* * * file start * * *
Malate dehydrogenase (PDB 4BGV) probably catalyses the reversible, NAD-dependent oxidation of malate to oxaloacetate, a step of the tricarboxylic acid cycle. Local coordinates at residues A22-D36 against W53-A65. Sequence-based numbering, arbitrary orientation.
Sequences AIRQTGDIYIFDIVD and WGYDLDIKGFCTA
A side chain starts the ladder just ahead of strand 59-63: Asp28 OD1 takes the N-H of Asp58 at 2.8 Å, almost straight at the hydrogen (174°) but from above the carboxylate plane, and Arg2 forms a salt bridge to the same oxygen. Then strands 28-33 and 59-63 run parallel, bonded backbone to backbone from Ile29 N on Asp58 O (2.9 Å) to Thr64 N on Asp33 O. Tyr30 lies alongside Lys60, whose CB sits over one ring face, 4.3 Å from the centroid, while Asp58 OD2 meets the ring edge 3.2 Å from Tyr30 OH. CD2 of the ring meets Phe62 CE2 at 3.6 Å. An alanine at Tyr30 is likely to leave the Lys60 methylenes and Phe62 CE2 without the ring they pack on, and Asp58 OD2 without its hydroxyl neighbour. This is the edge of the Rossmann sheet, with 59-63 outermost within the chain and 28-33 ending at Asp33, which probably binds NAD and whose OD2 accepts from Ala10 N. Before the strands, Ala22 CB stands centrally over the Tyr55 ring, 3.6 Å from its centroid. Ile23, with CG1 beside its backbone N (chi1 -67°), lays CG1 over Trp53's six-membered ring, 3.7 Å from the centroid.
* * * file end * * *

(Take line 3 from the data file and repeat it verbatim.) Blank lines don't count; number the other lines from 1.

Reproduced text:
A side chain starts the ladder just ahead of strand 59-63: Asp28 OD1 takes the N-H of Asp58 at 2.8 Å, almost straight at the hydrogen (174°) but from above the carboxylate plane, and Arg2 forms a salt bridge to the same oxygen. Then strands 28-33 and 59-63 run parallel, bonded backbone to backbone from Ile29 N on Asp58 O (2.9 Å) to Thr64 N on Asp33 O. Tyr30 lies alongside Lys60, whose CB sits over one ring face, 4.3 Å from the centroid, while Asp58 OD2 meets the ring edge 3.2 Å from Tyr30 OH. CD2 of the ring meets Phe62 CE2 at 3.6 Å. An alanine at Tyr30 is likely to leave the Lys60 methylenes and Phe62 CE2 without the ring they pack on, and Asp58 OD2 without its hydroxyl neighbour. This is the edge of the Rossmann sheet, with 59-63 outermost within the chain and 28-33 ending at Asp33, which probably binds NAD and whose OD2 accepts from Ala10 N. Before the strands, Ala22 CB stands centrally over the Tyr55 ring, 3.6 Å from its centroid. Ile23, with CG1 beside its backbone N (chi1 -67°), lays CG1 over Trp53's six-membered ring, 3.7 Å from the centroid.